Search for array designs

Array designs, also known as platform designs, can be searched on the Arrays page.

Toggle the check box "ArrayExpress data only" to search for array designs submitted directly to ArrayExpress, or those imported from NCBI Gene Expression Omnibus (see the GEO data help page for more details on the import process).

You can search by the array design's accession, species, name/description and the submitter's contact details:

  • ArrayExpress accession: It has a format of A-xxxx-n, where xxxx represents a four letter code and n is a number e.g. A-MEXP-1234, A-AFFY-44.

     

    adf_acc_search_example

  • Organism: The name of the organism for which the microarray probes were designed. You can use either common name or Latin name. E.g. Homo sapiens, Saccharomyces cerevisiae, dog because search term expansion by Experimental Factor Ontology will match common names automatically with Latin names as synonyms (highlighted green in search results).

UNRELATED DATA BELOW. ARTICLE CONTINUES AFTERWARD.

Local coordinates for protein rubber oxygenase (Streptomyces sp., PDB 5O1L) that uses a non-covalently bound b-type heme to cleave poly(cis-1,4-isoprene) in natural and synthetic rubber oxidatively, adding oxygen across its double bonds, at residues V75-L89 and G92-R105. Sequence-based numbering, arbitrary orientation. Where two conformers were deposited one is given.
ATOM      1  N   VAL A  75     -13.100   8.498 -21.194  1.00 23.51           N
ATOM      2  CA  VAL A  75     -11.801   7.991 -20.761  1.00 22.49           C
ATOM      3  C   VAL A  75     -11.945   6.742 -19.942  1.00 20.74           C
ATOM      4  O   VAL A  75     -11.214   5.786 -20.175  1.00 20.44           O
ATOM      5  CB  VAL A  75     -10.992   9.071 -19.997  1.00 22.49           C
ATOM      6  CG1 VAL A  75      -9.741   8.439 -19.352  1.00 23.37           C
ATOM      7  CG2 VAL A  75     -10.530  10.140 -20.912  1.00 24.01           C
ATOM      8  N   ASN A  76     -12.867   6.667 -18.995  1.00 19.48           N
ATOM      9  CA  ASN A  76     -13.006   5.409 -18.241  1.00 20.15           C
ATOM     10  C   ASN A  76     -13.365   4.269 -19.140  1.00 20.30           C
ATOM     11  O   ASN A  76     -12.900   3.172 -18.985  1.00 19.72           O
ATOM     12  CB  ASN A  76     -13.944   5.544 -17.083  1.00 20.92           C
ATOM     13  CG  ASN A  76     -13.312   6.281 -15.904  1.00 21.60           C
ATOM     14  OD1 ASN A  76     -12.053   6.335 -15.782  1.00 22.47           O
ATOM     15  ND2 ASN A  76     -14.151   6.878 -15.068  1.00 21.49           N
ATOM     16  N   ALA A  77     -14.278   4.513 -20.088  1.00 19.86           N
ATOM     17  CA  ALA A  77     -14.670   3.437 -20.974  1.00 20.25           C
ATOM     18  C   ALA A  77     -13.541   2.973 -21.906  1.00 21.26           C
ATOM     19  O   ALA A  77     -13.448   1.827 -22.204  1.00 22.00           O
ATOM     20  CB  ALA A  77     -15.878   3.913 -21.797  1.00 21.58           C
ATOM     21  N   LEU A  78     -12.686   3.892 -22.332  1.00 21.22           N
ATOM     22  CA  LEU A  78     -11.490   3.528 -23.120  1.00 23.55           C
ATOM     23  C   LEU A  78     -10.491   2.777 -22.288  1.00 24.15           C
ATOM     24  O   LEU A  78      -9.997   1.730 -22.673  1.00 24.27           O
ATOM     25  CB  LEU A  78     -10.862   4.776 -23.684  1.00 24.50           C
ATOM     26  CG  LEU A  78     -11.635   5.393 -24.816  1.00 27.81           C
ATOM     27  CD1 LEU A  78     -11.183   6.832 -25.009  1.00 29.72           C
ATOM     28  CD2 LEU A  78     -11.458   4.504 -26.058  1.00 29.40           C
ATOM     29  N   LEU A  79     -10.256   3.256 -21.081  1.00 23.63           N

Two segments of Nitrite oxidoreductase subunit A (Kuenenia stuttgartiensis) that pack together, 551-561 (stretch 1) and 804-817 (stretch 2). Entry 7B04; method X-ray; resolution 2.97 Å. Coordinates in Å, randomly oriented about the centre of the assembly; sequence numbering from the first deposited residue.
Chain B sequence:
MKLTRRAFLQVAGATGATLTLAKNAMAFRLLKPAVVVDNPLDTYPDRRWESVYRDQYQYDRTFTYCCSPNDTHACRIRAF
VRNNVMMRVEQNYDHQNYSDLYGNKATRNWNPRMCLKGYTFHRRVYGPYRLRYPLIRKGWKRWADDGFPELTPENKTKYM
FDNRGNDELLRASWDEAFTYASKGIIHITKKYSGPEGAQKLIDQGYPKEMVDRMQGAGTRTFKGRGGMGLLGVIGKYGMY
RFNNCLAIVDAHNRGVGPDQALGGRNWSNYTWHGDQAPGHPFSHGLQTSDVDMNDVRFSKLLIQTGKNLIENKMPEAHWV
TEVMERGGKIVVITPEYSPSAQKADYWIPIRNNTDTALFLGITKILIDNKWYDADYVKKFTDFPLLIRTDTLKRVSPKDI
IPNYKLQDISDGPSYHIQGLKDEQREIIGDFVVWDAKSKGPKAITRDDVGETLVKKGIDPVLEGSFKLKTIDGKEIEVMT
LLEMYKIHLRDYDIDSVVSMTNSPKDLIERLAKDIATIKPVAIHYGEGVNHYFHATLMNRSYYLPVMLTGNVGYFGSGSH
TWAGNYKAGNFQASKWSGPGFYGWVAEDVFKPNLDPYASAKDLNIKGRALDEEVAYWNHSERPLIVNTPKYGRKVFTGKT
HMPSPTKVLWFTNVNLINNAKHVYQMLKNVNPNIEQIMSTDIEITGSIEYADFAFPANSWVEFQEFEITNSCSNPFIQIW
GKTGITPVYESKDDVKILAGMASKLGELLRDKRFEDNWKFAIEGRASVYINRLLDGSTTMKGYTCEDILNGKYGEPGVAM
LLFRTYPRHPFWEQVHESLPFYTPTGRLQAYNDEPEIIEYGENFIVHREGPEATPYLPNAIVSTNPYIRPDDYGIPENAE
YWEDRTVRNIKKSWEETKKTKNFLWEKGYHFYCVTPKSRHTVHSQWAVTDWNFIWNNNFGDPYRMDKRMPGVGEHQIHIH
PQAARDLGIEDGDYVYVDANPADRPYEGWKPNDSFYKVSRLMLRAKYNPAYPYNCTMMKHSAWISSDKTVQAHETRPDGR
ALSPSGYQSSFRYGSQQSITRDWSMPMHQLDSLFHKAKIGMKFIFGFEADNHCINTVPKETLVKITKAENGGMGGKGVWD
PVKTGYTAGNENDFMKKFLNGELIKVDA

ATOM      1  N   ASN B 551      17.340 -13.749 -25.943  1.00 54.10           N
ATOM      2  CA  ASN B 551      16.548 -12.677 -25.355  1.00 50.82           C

adf_organism_search_example

  • Array name and description: You can search for terms in the array's name (title) and description, e.g. the array's manufacturer, name of the lab which printed the microarray, catalogue number, Design ID/Grid name (for Agilent arrays), the purpose of the array (e.g. CGH, expression). Exact and synonym matches to search terms will be highlighted yellow and green respectively:

     

    adf_name_search_example

    If you are not sure about the terms to use, you can do "wild card" search, i.e. expand the search space by including asterisks (*). In the following example, both CGH and aCGH (in A-MEXP-1849) are matched because of *CGH:

    adf_name_search_wildcard_example

    Here is another example of searching with asterisks. Both Human HT-12 and HumanHT-12 are matched:

    adf_name_search_wildcard_2_example

  • Array submitter's name: The name or email address of the person who submitted the array design to ArrayExpress.

     

    adf_submitter_search_example

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